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Youngsters look for heroes

They need to know

Youngsters look for heroes


     (The following article appeared in the Deerfield (IL) Review, Nov. 18, 1999.)


     I just received the Checkerboard, my 99th Infantry Division Association newspaper. This issue was 12 pages. On the last two pages were many letters to the editor containing these sentences:

     "I am a proud daughter of a member of the 99th Division."

     I am 46 and somewhat embarrassed to say that I never learned much about World War II."

     "Does anyone remember my father?"

     "I would like to know what my grandfather was like and the friends he had in the Army."

     "I would be interested in information regarding my father. Both so I can appreciate his contributions to his country and share this information with his grandson."

     "I never knew my uncle but I have read his letters home with interest and feel have I come to know him."

     "The image of my father at the age of 18 heading off to war with his 60-pound duffel bag is one that boggles my mind. When I was 18 my big adventure was to go to Cincinnati for a rock and roll festival."

     Each edition of our Division Association newspaper contains a growing number of similar letters. I can spot a trend for younger generations to seek out veterans and their stories in books, newspapers, magazines and movies. "Saving Private Ryan," "Citizen Soldiers," and "The Greatest Generation" are some examples.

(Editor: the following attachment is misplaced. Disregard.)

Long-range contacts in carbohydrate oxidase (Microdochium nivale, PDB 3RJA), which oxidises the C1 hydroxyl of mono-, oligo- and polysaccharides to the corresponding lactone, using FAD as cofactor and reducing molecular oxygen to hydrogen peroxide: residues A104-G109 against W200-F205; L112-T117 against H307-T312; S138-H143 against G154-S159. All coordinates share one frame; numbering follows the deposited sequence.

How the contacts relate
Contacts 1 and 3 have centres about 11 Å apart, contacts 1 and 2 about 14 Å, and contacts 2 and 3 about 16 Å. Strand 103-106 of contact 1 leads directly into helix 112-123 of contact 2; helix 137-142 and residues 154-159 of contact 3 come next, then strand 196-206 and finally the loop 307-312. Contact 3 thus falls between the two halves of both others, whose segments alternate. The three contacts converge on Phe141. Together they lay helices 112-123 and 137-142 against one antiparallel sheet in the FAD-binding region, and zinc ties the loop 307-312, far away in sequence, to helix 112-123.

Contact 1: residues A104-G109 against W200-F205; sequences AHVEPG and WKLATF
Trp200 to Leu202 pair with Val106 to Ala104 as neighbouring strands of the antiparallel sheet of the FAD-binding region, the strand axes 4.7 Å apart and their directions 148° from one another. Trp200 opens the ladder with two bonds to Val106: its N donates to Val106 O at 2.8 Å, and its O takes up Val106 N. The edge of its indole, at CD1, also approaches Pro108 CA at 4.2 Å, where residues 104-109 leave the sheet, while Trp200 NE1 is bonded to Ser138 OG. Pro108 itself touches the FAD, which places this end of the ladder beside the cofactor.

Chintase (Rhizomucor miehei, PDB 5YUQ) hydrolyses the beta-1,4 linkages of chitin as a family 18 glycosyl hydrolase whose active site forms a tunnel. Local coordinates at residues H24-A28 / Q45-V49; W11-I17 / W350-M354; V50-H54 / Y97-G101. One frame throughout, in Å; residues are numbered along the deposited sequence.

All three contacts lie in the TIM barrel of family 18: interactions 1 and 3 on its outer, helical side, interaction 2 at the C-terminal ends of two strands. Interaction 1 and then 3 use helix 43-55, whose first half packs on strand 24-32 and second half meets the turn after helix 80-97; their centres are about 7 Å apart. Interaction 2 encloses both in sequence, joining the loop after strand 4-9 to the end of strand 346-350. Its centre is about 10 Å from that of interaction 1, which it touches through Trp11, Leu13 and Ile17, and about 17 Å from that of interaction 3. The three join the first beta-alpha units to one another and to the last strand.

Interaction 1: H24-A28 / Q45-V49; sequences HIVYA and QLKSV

Why now? There are many reasons, but I think one of the reasons is a frantic search for heroes and heroines. Modern day heroes seem to be few and far between. We can't find heroes at the national political level. We can't find heroes among our present-day professional athletes. We can't even find heroes among our military commanders. And many of the men and women at national and regional who should be stand-up heroes have failed us.

     Where must the younger generations go to find heroes?

     A generation of American heroes and heroines came of age during the Great Depression and Second World War. This generation was united not only by common purpose but also by common values — duty, honor, economy, courage, service, love of family and country, and, above all, responsibility to oneself.

     These veterans have so many stories to tell, stories that have not be told because they didn't think what they were doing was that special, everyone else was doing it. And in practically every telling they will say, "I was not a hero but I fought with heroes."

     These are the men and women whose children and grandchildren are finally seeking out in their search for heroes. As one high school student writes in one of the letters to the editor: "This is an attempt to make a connection between two generations in order to understand the sacrifices of one on behalf of the other."

     That young man is looking for heroes and he's looking in the right place.

By Vernon Swanson,

Veteran of C Co/395th Infantry/99th Infantry Division.

Author of "Red Danube" and "Upfront with Charlie Company."

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